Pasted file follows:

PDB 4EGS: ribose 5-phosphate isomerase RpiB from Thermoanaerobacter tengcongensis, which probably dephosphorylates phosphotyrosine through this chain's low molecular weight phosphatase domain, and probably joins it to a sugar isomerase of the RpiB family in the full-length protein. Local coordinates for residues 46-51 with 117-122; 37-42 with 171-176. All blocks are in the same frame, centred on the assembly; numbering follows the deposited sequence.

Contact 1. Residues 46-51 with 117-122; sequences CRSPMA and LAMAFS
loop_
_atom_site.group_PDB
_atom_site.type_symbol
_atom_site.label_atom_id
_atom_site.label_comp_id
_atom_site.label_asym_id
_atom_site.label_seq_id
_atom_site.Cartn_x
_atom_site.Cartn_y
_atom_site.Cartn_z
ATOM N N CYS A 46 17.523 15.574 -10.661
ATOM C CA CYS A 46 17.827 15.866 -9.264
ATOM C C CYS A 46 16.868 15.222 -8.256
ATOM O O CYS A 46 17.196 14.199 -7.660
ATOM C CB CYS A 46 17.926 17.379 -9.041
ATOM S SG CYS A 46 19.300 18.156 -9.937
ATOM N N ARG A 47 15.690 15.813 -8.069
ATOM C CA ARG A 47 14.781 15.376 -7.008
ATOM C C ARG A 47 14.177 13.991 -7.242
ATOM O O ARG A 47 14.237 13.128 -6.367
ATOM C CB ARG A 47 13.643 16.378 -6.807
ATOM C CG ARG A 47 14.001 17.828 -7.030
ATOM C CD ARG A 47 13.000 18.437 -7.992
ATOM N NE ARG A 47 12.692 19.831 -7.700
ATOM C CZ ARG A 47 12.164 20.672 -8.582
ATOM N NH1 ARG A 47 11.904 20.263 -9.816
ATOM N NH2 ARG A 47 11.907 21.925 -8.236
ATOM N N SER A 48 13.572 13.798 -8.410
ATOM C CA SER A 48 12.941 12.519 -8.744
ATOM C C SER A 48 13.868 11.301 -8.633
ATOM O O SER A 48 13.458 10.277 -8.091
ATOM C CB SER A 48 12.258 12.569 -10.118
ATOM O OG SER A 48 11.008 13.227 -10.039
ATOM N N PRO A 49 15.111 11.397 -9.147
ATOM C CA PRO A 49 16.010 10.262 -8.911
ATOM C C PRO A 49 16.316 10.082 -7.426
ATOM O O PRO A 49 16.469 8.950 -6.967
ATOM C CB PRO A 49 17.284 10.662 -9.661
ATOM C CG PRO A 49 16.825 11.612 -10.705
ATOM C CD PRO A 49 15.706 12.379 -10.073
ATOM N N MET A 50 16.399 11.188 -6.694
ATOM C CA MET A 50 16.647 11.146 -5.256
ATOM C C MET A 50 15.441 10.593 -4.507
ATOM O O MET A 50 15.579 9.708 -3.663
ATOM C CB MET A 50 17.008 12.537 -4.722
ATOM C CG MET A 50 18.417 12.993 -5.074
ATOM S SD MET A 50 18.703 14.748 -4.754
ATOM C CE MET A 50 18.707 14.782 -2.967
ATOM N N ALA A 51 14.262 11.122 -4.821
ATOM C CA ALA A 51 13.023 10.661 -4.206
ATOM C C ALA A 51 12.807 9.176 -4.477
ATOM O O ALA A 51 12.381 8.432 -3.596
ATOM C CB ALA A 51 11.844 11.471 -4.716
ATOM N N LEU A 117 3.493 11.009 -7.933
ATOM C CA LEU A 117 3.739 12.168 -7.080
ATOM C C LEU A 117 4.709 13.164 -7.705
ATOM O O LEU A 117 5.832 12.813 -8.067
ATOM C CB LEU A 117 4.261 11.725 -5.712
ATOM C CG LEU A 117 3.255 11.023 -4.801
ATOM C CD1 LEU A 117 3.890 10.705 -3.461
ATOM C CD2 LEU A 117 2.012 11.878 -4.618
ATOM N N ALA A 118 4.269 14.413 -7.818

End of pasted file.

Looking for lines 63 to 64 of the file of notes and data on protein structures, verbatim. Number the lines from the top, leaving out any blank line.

ATOM C CD2 LEU A 117 2.012 11.878 -4.618
ATOM N N ALA A 118 4.269 14.413 -7.818